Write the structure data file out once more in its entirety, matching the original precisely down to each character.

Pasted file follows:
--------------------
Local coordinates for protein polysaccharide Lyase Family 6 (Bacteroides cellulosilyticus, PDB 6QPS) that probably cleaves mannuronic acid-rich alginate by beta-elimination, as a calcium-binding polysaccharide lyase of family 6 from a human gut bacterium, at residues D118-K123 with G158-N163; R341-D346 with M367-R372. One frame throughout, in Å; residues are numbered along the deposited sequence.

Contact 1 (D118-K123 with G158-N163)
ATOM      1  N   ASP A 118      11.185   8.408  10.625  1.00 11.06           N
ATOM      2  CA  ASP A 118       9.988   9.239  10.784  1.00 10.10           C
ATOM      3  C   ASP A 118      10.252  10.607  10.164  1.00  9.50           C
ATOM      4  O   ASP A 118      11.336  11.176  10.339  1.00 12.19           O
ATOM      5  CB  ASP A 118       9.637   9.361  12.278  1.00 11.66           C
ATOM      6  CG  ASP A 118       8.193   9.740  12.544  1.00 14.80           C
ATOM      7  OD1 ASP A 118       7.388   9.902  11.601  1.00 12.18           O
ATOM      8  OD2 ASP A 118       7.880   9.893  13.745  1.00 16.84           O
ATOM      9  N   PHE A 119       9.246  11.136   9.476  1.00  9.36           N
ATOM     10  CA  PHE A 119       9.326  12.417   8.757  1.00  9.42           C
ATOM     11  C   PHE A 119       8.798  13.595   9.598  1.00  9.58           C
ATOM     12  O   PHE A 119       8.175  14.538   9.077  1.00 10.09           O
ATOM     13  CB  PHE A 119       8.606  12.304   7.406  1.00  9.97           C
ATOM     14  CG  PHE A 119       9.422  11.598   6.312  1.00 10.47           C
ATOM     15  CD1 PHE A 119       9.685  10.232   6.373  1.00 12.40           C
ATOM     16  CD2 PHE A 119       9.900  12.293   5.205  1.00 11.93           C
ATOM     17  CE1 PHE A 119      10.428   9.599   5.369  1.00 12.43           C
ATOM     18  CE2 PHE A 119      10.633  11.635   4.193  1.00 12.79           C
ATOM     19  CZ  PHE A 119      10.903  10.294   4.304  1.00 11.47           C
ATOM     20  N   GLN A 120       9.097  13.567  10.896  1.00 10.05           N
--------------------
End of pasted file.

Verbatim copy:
Local coordinates for protein polysaccharide Lyase Family 6 (Bacteroides cellulosilyticus, PDB 6QPS) that probably cleaves mannuronic acid-rich alginate by beta-elimination, as a calcium-binding polysaccharide lyase of family 6 from a human gut bacterium, at residues D118-K123 with G158-N163; R341-D346 with M367-R372. One frame throughout, in Å; residues are numbered along the deposited sequence.

Contact 1 (D118-K123 with G158-N163)
ATOM      1  N   ASP A 118      11.185   8.408  10.625  1.00 11.06           N
ATOM      2  CA  ASP A 118       9.988   9.239  10.784  1.00 10.10           C
ATOM      3  C   ASP A 118      10.252  10.607  10.164  1.00  9.50           C
ATOM      4  O   ASP A 118      11.336  11.176  10.339  1.00 12.19           O
ATOM      5  CB  ASP A 118       9.637   9.361  12.278  1.00 11.66           C
ATOM      6  CG  ASP A 118       8.193   9.740  12.544  1.00 14.80           C
ATOM      7  OD1 ASP A 118       7.388   9.902  11.601  1.00 12.18           O
ATOM      8  OD2 ASP A 118       7.880   9.893  13.745  1.00 16.84           O
ATOM      9  N   PHE A 119       9.246  11.136   9.476  1.00  9.36           N
ATOM     10  CA  PHE A 119       9.326  12.417   8.757  1.00  9.42           C
ATOM     11  C   PHE A 119       8.798  13.595   9.598  1.00  9.58           C
ATOM     12  O   PHE A 119       8.175  14.538   9.077  1.00 10.09           O
ATOM     13  CB  PHE A 119       8.606  12.304   7.406  1.00  9.97           C
ATOM     14  CG  PHE A 119       9.422  11.598   6.312  1.00 10.47           C
ATOM     15  CD1 PHE A 119       9.685  10.232   6.373  1.00 12.40           C
ATOM     16  CD2 PHE A 119       9.900  12.293   5.205  1.00 11.93           C
ATOM     17  CE1 PHE A 119      10.428   9.599   5.369  1.00 12.43           C
ATOM     18  CE2 PHE A 119      10.633  11.635   4.193  1.00 12.79           C
ATOM     19  CZ  PHE A 119      10.903  10.294   4.304  1.00 11.47           C
ATOM     20  N   GLN A 120       9.097  13.567  10.896  1.00 10.05           N